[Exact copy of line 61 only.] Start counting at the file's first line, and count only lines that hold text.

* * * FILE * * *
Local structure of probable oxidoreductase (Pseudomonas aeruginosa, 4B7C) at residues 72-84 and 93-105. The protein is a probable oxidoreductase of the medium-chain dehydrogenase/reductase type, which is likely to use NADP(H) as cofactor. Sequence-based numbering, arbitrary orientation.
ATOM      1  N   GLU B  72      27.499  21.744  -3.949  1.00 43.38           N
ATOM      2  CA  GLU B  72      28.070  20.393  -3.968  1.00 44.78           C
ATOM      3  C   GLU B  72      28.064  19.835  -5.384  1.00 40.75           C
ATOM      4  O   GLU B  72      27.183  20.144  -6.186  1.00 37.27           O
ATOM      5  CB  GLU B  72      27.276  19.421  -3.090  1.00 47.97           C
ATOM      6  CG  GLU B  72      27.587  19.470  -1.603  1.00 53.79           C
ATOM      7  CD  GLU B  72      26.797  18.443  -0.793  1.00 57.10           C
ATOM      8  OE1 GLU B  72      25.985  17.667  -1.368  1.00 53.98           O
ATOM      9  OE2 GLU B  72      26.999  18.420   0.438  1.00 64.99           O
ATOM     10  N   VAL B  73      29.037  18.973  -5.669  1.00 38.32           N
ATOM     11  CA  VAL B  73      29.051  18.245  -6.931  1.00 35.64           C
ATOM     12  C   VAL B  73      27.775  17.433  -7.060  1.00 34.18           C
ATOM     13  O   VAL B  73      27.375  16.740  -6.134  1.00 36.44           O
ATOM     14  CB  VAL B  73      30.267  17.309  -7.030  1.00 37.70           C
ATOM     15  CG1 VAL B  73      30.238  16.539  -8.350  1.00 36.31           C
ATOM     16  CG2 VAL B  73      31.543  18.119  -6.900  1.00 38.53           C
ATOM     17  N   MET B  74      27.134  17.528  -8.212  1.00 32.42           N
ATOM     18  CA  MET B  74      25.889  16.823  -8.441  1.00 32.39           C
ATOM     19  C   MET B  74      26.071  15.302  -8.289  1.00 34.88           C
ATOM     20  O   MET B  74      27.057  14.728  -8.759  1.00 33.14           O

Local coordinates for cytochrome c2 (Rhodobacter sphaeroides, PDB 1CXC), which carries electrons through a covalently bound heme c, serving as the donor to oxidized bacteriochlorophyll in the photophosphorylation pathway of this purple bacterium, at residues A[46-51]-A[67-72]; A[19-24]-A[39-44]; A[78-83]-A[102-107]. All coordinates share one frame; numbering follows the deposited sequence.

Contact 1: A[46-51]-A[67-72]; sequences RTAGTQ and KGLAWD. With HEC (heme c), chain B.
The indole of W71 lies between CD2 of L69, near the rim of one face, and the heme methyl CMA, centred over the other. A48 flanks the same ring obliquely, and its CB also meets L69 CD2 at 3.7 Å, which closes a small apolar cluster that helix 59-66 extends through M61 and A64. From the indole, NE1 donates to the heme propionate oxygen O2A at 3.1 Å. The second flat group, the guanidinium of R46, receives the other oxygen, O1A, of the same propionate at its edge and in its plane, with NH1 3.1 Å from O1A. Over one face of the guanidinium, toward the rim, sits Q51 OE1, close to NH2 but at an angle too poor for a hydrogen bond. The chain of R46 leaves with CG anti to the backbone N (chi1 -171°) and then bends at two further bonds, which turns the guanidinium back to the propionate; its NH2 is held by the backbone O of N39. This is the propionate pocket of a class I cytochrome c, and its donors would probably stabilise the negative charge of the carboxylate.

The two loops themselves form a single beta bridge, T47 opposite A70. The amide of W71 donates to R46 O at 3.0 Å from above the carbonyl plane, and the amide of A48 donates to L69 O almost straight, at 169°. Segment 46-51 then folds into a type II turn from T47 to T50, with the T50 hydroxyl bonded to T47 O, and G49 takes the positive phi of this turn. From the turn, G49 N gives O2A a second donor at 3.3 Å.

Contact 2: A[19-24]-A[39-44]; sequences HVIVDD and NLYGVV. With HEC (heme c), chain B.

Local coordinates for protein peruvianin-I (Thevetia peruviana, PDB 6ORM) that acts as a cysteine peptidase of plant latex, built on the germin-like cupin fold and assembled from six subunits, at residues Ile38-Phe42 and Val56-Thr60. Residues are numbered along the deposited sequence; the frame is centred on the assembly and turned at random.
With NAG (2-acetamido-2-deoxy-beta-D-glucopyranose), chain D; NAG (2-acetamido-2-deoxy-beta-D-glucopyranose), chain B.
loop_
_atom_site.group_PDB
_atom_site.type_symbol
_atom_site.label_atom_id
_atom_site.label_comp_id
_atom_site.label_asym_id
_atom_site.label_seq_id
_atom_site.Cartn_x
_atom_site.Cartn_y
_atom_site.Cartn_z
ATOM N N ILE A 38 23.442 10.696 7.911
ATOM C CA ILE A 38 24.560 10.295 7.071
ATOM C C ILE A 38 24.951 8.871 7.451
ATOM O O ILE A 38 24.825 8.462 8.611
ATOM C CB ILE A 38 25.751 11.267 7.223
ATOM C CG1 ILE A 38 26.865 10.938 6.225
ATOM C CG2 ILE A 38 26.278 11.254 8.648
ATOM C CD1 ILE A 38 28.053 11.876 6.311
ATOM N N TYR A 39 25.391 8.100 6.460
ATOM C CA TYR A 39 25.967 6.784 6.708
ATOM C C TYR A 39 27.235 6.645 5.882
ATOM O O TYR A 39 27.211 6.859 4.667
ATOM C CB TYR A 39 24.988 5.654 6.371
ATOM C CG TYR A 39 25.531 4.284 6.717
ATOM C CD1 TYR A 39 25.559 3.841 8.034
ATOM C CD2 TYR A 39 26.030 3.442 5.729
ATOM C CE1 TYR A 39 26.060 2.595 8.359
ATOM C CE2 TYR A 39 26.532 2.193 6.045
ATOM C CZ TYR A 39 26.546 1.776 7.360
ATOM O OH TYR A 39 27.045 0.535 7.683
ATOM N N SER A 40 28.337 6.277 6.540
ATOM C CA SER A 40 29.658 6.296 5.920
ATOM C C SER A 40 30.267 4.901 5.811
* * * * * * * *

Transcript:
ATOM C C SER A 40 30.267 4.901 5.811